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Unlock vGPU functionality for consumer-grade Nvidia GPUs.


This tool is not guarenteed to work out of the box in some cases, so use it at your own risk.


This tool enables the use of Geforce and Quadro GPUs with the NVIDIA vGPU graphics virtualization technology. NVIDIA vGPU normally only supports a few datacenter Teslas and professional Quadro GPUs by design, but not consumer graphics cards through a software limitation. This vgpu_unlock tool aims to remove this limitation on Linux based systems, thus enabling most Maxwell, Pascal, Volta (untested), and Turing based GPUs to use the vGPU technology. Ampere support is currently a work in progress.

A community maintained Wiki written by Krutav Shah with a lot more information is available here.


  • This tool requires Python3 and Python3-pip; the latest version is recommended.
  • The python package "frida" is required. pip3 install frida.
  • The tool requires the NVIDIA GRID vGPU driver.
  • "dkms" is required as it simplifies the process of rebuilding the driver alot. Install DKMS with the package manager in your OS.


In the following instructions <path_to_vgpu_unlock> need to be replaced with the path to this repository on the target system and <version> need to be replaced with the version of the NVIDIA GRID vGPU driver.

Install the NVIDIA GRID vGPU driver, make sure to install it as a dkms module.

./nvidia-installer --dkms

Modify the line begining with ExecStart= in /lib/systemd/system/nvidia-vgpud.service and /lib/systemd/system/nvidia-vgpu-mgr.service to use vgpu_unlock as the executable and pass the original executable as the first argument. Example:

ExecStart=<path_to_vgpu_unlock>/vgpu_unlock /usr/bin/nvidia-vgpud

Reload the systemd daemons:

systemctl daemon-reload

Modify the file /usr/src/nvidia-<version>/nvidia/os-interface.c and add the following line after the lines begining with #include at the beginning of the file.

#include "<path_to_vgpu_unlock>/vgpu_unlock_hooks.c"

Modify the file /usr/src/nvidia-<version>/nvidia/nvidia.Kbuild and add the following line at the bottom of the file.

ldflags-y += -T <path_to_vgpu_unlock>/kern.ld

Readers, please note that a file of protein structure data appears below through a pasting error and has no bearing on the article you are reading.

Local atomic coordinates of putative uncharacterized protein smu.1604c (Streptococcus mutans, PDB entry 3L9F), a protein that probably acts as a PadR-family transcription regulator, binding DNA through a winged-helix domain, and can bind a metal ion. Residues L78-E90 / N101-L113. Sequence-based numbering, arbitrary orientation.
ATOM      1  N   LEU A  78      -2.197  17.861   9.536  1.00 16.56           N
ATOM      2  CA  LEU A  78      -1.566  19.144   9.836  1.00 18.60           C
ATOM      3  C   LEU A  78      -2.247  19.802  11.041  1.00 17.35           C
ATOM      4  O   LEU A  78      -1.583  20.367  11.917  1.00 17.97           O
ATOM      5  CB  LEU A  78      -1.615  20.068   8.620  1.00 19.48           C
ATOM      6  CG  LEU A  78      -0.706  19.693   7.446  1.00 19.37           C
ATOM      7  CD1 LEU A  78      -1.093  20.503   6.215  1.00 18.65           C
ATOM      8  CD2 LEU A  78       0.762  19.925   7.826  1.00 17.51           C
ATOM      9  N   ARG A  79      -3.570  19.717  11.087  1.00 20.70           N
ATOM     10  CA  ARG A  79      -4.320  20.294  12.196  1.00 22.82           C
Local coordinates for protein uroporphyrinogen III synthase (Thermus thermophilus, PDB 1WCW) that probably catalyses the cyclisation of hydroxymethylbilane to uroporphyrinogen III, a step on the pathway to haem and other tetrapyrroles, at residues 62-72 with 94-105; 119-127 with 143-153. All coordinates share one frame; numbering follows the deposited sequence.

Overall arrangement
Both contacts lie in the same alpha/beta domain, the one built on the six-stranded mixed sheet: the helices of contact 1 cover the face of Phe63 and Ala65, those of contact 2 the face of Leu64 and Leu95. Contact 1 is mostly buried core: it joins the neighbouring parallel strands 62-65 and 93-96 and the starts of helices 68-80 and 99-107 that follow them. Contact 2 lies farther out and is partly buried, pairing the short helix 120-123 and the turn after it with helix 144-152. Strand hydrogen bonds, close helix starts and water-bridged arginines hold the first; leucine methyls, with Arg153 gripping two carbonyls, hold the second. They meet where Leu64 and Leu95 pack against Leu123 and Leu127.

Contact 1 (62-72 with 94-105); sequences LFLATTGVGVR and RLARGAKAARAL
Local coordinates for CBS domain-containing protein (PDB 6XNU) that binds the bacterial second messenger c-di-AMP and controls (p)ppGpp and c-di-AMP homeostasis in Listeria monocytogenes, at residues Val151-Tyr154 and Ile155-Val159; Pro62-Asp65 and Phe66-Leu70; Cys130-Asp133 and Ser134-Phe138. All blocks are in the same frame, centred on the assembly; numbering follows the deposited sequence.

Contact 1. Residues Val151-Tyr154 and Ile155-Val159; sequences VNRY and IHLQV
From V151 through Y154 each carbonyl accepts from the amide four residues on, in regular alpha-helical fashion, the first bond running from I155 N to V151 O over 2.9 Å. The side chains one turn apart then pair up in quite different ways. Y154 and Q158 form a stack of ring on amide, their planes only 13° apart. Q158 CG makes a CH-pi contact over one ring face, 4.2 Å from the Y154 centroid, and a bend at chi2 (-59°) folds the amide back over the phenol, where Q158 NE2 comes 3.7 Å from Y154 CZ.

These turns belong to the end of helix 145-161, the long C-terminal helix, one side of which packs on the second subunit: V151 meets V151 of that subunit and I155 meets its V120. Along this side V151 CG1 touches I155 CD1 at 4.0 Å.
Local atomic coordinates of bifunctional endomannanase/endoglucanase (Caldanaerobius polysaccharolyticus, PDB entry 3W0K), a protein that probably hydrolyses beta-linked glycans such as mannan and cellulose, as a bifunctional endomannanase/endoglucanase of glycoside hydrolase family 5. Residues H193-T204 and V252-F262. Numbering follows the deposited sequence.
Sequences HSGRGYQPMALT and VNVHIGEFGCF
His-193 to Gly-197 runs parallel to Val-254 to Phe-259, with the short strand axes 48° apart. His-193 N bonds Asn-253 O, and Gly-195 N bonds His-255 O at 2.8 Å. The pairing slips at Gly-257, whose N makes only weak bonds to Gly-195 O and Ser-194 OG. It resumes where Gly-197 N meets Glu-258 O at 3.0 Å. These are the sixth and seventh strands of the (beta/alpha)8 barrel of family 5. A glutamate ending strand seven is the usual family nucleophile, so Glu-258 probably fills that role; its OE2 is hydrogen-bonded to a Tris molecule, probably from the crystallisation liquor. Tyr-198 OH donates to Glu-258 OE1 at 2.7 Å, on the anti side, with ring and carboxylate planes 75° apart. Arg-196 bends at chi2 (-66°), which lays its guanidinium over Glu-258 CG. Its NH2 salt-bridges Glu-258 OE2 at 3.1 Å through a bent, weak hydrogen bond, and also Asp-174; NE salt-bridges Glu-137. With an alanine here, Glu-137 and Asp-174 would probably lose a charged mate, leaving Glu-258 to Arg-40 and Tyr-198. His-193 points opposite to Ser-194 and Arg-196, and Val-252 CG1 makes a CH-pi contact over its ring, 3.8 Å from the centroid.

Remove the nvidia kernel module using dkms:

dkms remove -m nvidia -v <version> --all

Rebuild and reinstall the nvidia kernel module using dkms:

dkms install -m nvidia -v <version>



This script only works with graphics cards in the same generation as their professional Tesla counterparts. As a result, only Maxwell and newer generation Nvidia GPUs are supported. It is not designed to be used with low end graphics card models, so not all cards are guarenteed to work smoothly with vGPU. For the best experience, it is recommended to use graphics cards with the same chip model as the Tesla cards. The same applies to the operating system as well, as certain bleeding-edge Linux distributions may not work well with vGPU software.

How it works

vGPU supported?

In order to determine if a certain GPU supports the vGPU functionality the driver looks at the PCI device ID. This identifier together with the PCI vendor ID is unique for each type of PCI device. In order to enable vGPU support we need to tell the driver that the PCI device ID of the installed GPU is one of the device IDs used by a vGPU capable GPU.

Userspace script: vgpu_unlock

The userspace services nvidia-vgpud and nvidia-vgpu-mgr uses the ioctl syscall to communicate with the kernel module. Specifically they read the PCI device ID and determines if the installed GPU is vGPU capable.

The python script vgpu_unlock intercepts all ioctl syscalls between the executable specified as the first argument and the kernel. The script then modifies the kernel responses to indicate a PCI device ID with vGPU support and a vGPU capable GPU.

Kernel module hooks: vgpu_unlock_hooks.c

In order to exchange data with the GPU the kernel module maps the physical address space of the PCI bus into its own virtual address space. This is done using the ioremap* kernel functions. The kernel module then reads and writes data into that mapped address space. This is done using the memcpy kernel function.